Lifestyle expert Anna De Souza breaks down everything you need to know about the different masks on the market today, to help prevent coronavirus.
ANNA DE SOUZA: Masks are gonna be part of our new normal for a while, but is the one you have now the best possible fit for you? Check out our comprehensive guide to all the most popular styles of masks on the market now.
We'll only touch briefly on N95 masks because, as you know, they continue to be reserved for first responders, according to the CDC. These masks are designed to offer a tight seal around the nose and the mouth, and it offers 95% protection from the particles in the air.
If you've visited a doctor's office, you've seen a surgical mask. This type of mask fits loosely over the nose and the mouth, and while it can protect you from larger droplets from coughing and sneezing, it's not flush to the face, so it might not protect you from all airborne particles. The wetness from your exhalation renders it disposable after about eight hours. While these masks do feel and look paper-thin, some of them do have an electrostatic charge that helps to trap particles in.
Dentists and contractors commonly use molded masks. They're fluid-resistant and cup over the nose and the mouth, and there's a metal band here that will help secure it to the bridge of the nose. Molded masks are a little bit easier to breathe with because it's 3D, so the fabric is not folding in and out of itself with every one of your breaths.
The CDC recommends cloth masks for everyone over the age of two. So how do you know which one is best, and for what type of activity? Let's go through your options. While too many layers may make it hard to breathe, medical professionals do recommend a cloth mask with at least three layers for the best possible protection.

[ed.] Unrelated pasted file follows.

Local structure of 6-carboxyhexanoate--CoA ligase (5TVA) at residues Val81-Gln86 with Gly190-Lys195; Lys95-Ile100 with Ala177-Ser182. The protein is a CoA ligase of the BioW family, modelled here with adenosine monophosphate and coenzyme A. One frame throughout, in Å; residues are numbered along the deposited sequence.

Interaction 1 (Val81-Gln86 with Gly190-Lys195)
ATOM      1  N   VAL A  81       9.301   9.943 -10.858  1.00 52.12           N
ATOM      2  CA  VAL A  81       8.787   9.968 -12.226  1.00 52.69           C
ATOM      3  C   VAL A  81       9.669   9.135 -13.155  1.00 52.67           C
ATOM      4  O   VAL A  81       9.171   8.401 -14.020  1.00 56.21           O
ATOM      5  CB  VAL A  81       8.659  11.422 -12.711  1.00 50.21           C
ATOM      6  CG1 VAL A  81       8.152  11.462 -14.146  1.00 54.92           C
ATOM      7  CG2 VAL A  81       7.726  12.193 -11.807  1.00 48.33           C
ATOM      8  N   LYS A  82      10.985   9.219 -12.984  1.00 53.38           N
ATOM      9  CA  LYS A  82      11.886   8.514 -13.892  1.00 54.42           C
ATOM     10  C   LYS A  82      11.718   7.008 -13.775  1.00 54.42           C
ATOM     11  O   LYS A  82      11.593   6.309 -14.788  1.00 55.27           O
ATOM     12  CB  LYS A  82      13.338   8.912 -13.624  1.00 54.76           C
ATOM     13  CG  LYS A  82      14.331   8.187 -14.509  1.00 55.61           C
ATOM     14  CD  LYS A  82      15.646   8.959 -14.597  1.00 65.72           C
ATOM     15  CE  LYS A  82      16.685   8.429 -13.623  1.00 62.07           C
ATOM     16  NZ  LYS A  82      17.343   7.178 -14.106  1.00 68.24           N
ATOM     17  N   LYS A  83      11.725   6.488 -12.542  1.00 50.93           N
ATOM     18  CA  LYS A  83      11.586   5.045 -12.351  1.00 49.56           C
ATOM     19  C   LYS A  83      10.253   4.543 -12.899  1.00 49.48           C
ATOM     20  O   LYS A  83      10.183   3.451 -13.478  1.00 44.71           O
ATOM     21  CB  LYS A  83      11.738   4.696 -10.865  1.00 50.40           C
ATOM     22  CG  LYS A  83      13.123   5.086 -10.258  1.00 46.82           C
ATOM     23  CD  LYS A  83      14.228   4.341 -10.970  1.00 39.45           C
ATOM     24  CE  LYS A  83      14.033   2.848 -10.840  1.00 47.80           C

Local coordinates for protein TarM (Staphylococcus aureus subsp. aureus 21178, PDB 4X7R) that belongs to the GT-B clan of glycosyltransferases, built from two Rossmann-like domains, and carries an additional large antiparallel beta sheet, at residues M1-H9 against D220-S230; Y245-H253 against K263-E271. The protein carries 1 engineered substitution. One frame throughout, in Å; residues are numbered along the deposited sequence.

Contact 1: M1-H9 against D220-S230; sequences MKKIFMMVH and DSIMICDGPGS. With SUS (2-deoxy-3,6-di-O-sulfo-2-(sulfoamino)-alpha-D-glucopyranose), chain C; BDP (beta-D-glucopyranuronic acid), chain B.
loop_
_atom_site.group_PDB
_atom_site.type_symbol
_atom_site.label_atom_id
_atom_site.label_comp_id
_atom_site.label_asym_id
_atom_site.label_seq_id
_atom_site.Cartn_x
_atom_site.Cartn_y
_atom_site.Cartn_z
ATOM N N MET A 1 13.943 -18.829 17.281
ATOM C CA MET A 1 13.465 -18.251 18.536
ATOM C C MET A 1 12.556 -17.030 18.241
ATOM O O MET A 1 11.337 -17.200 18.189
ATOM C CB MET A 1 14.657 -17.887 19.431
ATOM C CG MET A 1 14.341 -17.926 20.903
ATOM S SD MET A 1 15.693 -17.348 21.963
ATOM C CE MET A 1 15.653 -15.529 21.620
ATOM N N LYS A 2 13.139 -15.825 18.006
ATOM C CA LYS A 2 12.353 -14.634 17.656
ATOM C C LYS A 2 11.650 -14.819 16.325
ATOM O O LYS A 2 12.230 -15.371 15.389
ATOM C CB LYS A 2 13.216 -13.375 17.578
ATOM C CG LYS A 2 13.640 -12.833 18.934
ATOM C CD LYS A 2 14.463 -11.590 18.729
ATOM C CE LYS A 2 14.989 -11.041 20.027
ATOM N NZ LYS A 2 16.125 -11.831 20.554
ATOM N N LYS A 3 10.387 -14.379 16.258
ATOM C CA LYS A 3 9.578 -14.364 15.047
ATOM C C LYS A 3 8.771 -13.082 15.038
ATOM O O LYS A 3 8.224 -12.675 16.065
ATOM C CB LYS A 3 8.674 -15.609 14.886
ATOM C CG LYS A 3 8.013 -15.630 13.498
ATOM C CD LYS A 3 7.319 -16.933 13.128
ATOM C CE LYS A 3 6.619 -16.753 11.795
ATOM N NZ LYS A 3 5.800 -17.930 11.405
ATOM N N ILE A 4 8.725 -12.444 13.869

One style that's readily available on the market is a mask with an outside layer, then a pocket layer where you fit in a filter, in which case you can turn to coffee filters or even paper towels as a safe at-home alternative. The combination of two materials, like a high thread count cotton and a silk and chiffon, can filter out as many particles as an N95 mask.
You've probably seen masks on the market with valves. And while they may be more comfortable for the wearer because it pushes out any sort of humidity, in fact, it also pushes out viruses back out into the air. So unfortunately, these masks are not recommended by the CDC.
Bandannas and neck gaiters are typically made of polyester or another synthetic material. They're essentially a tube that you lift up to cover your nose and mouth. Since these fabrics are thin, experts do recommend folding it into multiple layers for some added protection.
3D cloth masks are typically designed with thicker fabrics to help the mask keep its shape. This origami-style mask may be a really great option for those who feel claustrophobic or asthmatics who may need more oxygen.
Experts and parents agree, the general rule of thumb for kids age 2 to 12 is to find patterns they love. Look for masks with soft seams so it won't irritate your child's skin. You also want to look for multiple layers for the best possible protection, while still being breathable.
Thanks so much for watching, and we'll catch you in the next video.